In their never-ending efforts to sell, sell, sell, advertisers long have found inspiration in the calendar, borrowing interest from holidays such as Valentine's Day, St. Patrick's Day, the Fourth of July, Halloween and, of course, Christmas. In recent years, reflecting the increasing diversity of the consumers they seek to reach, advertisers have added Dr. King's Birthday and Cinco de Mayo.
Another diversity-driven newcomer to that calendar of commerce is the month of June, known as Pride Month to members of the LGBT (lesbian, gay, bisexual and transgender) community. Scores of mainstream advertisers are now taking advantage of the four weeks of parades, parties and other events to express their support of and solidarity with Americans who are LGBT -- and, not so incidentally, pitch products.
It's easy to be cynical about those commercials, print ads, videos and posts on social media. Adidas, Converse and Nike are peddling collections of Pride merchandise such as shoes, T-shirts and caps, as is Target. The Chobani commercial is gimmicky, opening with a beautiful young woman in bed and waiting until the last moments to reveal that her bedmate is -- who'd a thunk it? -- another beautiful young woman; it's as if the only reason they're lesbians is to provide a surprise ending for the ad.
Still, it's early days for aiming ads at the LGBT market; perhaps Madison Avenue ought to be graded on a curve for a while. That's especially true for brands that are not only targeting LGBT consumers in media directed at them -- for instance, the Logo cable channel, magazines like the Advocate and Out and websites such as Towleroad and the Gaily Grind -- but also are featuring LGBT consumers in ads that run in media meant for the general market.
That mainstreaming of LGBT consumers is relatively new, a stark departure from the decades when most major advertisers (and their agencies) avoided any association with the LGBT market for fear of backlash from religious conservatives in the form of boycotts and protests. Despite data indicating that no right-wing boycott ever materially affected sales of any brand, the complaints were typically followed by craven kowtowing. The relatively few brands in those days that courted LGBT consumers were confined to categories where research indicated they outspent the general market: alcoholic beverages, led by Absolut; apparel, retail and travel.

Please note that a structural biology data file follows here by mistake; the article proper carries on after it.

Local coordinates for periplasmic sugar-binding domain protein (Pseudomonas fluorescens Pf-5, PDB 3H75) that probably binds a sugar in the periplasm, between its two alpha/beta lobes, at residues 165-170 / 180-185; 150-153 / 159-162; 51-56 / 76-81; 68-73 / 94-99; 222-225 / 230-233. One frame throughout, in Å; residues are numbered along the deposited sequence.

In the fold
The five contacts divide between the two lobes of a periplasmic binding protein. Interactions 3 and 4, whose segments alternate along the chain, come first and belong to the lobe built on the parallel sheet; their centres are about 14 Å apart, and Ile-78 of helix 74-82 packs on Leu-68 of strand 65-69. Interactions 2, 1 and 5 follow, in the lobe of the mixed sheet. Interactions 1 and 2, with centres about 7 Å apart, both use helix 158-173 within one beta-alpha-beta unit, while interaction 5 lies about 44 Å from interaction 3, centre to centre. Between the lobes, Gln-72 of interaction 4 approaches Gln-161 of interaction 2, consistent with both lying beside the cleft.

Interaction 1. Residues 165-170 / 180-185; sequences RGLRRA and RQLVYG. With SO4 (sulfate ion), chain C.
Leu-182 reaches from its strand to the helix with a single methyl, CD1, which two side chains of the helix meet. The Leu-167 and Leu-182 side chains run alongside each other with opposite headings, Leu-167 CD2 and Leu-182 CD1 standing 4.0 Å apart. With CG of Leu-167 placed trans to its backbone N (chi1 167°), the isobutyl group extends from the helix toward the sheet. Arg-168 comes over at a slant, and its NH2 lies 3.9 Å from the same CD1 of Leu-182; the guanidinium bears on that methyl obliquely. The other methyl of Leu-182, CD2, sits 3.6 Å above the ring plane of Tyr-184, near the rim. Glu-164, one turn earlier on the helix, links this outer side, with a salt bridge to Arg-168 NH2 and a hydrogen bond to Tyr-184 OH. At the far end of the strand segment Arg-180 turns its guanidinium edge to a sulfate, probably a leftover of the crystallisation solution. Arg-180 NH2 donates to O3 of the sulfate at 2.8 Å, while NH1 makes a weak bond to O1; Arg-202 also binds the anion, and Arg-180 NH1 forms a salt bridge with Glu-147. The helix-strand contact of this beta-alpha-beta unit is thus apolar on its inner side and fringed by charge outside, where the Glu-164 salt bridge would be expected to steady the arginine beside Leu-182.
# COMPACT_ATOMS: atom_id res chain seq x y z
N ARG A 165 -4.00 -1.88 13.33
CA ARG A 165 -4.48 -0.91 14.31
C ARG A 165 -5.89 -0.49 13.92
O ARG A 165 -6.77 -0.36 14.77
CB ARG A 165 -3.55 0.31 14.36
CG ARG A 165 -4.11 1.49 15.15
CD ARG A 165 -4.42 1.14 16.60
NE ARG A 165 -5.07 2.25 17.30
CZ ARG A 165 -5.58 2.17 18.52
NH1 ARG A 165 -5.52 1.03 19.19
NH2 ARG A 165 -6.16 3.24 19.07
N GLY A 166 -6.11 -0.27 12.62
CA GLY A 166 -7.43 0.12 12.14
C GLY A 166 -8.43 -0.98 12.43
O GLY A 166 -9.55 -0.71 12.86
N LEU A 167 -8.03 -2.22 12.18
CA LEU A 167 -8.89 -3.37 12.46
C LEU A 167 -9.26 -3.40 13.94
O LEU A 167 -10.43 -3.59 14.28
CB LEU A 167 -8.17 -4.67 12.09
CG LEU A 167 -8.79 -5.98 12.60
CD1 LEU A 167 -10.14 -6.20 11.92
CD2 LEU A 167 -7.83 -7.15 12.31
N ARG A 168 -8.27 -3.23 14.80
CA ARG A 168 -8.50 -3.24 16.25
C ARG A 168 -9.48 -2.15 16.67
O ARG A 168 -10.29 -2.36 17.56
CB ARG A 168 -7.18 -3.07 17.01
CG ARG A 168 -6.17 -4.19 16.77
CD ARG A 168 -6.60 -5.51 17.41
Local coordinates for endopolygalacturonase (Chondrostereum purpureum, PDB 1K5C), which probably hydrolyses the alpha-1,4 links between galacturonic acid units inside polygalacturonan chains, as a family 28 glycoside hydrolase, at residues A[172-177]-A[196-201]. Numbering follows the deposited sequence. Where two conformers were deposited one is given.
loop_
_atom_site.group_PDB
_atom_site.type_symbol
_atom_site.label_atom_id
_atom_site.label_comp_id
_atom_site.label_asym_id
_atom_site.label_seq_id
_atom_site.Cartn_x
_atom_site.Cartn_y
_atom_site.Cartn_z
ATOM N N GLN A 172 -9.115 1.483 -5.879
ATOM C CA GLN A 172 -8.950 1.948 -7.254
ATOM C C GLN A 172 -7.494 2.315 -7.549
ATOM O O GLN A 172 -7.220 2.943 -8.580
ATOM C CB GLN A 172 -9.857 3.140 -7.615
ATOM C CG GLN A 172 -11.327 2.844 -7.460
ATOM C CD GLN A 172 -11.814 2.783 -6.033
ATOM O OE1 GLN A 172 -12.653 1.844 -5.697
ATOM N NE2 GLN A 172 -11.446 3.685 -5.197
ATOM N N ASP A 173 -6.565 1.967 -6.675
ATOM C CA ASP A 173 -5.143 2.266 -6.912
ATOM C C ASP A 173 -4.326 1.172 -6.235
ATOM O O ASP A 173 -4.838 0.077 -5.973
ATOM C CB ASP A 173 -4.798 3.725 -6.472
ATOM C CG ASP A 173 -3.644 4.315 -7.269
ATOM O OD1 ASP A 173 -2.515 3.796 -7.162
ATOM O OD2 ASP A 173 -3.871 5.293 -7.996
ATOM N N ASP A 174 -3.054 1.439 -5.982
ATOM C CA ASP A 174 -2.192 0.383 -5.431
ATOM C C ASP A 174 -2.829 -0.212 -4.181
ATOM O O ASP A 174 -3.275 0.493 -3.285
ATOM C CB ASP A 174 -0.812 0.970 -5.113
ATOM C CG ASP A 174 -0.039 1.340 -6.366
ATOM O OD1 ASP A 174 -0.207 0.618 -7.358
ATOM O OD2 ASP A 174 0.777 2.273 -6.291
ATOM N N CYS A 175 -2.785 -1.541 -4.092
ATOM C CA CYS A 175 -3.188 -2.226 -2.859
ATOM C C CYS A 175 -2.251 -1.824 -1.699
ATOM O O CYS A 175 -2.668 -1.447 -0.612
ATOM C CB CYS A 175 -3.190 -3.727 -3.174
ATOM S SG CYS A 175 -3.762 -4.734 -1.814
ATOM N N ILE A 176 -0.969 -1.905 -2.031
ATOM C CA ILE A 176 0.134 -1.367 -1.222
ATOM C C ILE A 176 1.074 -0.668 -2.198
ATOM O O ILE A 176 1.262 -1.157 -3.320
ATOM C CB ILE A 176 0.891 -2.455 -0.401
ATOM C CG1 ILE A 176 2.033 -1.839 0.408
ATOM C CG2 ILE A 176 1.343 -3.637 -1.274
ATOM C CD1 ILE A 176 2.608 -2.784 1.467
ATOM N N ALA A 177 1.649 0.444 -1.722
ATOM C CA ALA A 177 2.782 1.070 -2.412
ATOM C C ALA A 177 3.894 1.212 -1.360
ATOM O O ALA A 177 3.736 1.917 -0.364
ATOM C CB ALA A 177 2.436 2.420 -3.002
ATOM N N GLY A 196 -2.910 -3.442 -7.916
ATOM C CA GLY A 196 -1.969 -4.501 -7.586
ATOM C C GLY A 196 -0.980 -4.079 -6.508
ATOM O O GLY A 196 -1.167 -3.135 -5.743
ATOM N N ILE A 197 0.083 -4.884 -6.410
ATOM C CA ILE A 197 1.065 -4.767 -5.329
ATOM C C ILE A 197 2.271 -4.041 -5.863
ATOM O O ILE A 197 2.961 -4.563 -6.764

It's no coincidence that mainstream advertisers' sea change in attitudes toward the LGBT market began after polls started showing that more than a majority of the public was in favor of gay marriage. Just as there's an old saying in political circles that the Supreme Court follows the election returns, it's also true that most of the denizens of Madison Avenue who hawk products in such prosaic categories as packaged foods are loath to get too far ahead of public opinion.
While pushing the envelope can pay off for products that hope to be perceived as hip or trendy, social platforms have made it easy for fans of mainstream brands who regard an ad as stepping over a line to share that opinion immediately. But underscoring how times have changed, when haters complain these days, brands usually brush them off or proclaim full support for LGBT consumers.
The LGBT audience couldn't be blamed for dismissing the newly-arriving brands as Johnny-come-latelies to the Pride parade, wondering, "What took you so long?" But most advertisers climbing aboard the bandwagon are being welcomed cordially and, often, enthusiastically; that's particularly the case for iconic mega-brands including Chevy and Coke that are mass-market mainstays and as such were labeled long shots to ever reach out to the LGBT market. A key reason for those reactions is that in a capitalist, consumerist society like the United States, many people believe that being marketed to represents being included, accepted or even embraced.
There are, it needs to be said, LGBT activists with second thoughts about the trend, taking a dim view of equality through commercialism or skeptical about the credentials of advertisers that suddenly are lusting after what the British call the pink dollar. Those activists would much rather advertisers adopt pro-LGBT corporate policies than run ads depicting a same-sex wedding or sell Pride T-shirts. In response, a growing number of advertisers targeting the market are advocating for issues important to LGBT consumers and discussing how they treat their own LGBT employees.
Sometimes, progress can come in a commercial instead of a courtroom or a legislative chamber. Happy Pride!
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